July 19, 2012
Aging related diseases can be difficult to deal with on their own; however, when coupled with sleep disorders, the effects can be devastating. Mentally, lack of sleep can cause confusion, distortion of memory, depression and decreased mental capacity. Long-term insomnia affects an individual’s ability to react appropriately to stress, which increases the risk of developing mental illness. Studies report insomniacs are 3 times more likely to have a mental disorder. In the aging population, this can impact the severity of dementia and paranoia.
Physically, lack of sleep also has its effects. Commonly seen are diminished muscle strength and endurance, increased wear and tear on the vital organs, heightened sensitivity to pain, disruption of insulin production and sugar metabolism, increasing risk of diabetes and perhaps most importantly, a weakened immune system, which decreases defenses against illness.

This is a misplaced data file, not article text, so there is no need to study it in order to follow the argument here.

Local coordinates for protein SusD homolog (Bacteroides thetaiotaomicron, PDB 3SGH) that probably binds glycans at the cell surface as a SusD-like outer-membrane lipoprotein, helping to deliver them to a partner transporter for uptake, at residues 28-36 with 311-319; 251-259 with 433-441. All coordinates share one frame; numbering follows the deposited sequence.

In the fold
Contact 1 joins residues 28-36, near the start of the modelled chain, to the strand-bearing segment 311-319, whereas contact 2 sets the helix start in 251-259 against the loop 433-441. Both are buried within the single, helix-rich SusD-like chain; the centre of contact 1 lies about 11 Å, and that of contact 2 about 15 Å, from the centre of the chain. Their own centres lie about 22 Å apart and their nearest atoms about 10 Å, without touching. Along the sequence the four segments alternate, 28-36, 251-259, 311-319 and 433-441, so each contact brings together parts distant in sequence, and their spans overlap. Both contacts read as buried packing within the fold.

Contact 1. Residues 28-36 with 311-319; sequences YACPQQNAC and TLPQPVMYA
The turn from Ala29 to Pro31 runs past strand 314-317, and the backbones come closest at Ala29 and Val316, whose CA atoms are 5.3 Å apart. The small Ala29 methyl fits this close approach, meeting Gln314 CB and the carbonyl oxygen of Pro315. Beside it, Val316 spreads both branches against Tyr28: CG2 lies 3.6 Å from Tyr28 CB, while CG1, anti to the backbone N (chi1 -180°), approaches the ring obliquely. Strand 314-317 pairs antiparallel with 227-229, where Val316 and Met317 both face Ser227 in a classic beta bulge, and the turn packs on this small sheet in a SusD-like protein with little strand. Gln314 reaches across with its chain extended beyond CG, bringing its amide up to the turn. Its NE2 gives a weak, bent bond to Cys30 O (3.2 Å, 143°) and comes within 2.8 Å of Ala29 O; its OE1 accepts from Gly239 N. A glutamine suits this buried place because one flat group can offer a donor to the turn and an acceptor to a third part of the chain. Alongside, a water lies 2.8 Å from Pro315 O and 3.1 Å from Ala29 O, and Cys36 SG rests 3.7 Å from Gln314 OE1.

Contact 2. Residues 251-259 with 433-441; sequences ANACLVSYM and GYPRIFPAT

If you believe you or an aging loved one is suffering from a sleep disorder or sleep deprivation, it is important to contact a doctor or sleep specialist for a proper diagnosis. Here are some other sleep tips that can put one on the path to a healthy, restful night’s rest:
- Maintain a regular bed and wake time schedule, including weekends
- Establish a regular, relaxing bedtime routine
- Create a sleep-conducive environment that is dark, quiet, comfortable, and cool
- Sleep on a comfortable, supportive mattress and pillows
- Use the bedroom only for sleep
- Finish eating at least 2-3 hours before bed
- Avoid caffeine close to bedtime
- Avoid nicotine
- Avoid alcohol close to bedtime
For more information about sleep disorders in the elderly and the importance of adequate sleep for the family caregiver, call Continuum at (314) 863-9912.